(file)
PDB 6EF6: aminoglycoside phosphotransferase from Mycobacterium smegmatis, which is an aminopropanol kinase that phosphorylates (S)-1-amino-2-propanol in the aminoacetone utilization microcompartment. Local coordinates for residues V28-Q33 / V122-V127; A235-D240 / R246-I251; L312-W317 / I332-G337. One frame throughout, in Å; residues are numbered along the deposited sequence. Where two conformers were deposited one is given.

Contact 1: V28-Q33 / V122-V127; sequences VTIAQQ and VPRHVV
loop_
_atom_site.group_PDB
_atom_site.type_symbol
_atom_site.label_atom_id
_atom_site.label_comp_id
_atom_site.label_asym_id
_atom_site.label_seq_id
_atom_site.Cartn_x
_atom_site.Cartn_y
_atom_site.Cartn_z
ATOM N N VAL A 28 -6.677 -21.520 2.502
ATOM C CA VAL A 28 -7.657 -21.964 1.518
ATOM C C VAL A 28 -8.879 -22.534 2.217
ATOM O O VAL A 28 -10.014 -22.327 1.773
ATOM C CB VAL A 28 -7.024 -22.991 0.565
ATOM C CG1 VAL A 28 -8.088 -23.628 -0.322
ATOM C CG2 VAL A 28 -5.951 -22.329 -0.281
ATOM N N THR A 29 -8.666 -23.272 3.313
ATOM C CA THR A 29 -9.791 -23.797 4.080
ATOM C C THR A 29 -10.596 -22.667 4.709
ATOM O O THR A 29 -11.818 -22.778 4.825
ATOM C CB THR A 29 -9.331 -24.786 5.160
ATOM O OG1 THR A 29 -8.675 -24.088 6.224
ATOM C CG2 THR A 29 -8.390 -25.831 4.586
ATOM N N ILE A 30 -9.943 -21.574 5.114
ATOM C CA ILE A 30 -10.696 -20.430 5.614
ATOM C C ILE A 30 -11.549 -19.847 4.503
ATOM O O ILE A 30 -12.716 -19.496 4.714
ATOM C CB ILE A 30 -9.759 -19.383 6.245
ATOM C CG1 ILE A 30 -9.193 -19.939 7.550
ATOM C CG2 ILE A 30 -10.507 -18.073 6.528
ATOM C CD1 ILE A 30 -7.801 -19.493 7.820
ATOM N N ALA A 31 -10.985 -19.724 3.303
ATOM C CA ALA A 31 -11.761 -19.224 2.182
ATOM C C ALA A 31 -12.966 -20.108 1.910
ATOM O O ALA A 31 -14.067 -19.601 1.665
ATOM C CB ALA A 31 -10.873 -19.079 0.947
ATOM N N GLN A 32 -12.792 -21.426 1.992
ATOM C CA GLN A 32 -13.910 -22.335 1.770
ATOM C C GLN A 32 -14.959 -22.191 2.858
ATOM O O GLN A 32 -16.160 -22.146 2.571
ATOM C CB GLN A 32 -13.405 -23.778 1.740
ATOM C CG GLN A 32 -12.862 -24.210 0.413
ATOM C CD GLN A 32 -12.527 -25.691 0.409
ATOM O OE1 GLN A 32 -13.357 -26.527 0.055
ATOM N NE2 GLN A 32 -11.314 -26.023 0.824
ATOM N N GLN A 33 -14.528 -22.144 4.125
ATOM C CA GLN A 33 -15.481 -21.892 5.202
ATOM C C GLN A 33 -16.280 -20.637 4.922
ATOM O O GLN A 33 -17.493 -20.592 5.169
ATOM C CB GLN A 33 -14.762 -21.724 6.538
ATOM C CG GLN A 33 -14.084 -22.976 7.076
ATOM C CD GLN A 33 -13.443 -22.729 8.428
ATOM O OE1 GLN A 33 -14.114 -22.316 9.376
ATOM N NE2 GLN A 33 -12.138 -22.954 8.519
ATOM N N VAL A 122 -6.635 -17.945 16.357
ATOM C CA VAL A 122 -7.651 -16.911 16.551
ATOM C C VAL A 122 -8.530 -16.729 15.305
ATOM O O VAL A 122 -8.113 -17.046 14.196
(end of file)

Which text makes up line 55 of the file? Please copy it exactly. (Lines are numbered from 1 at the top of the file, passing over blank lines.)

ATOM C CD GLN A 33 -13.443 -22.729 8.428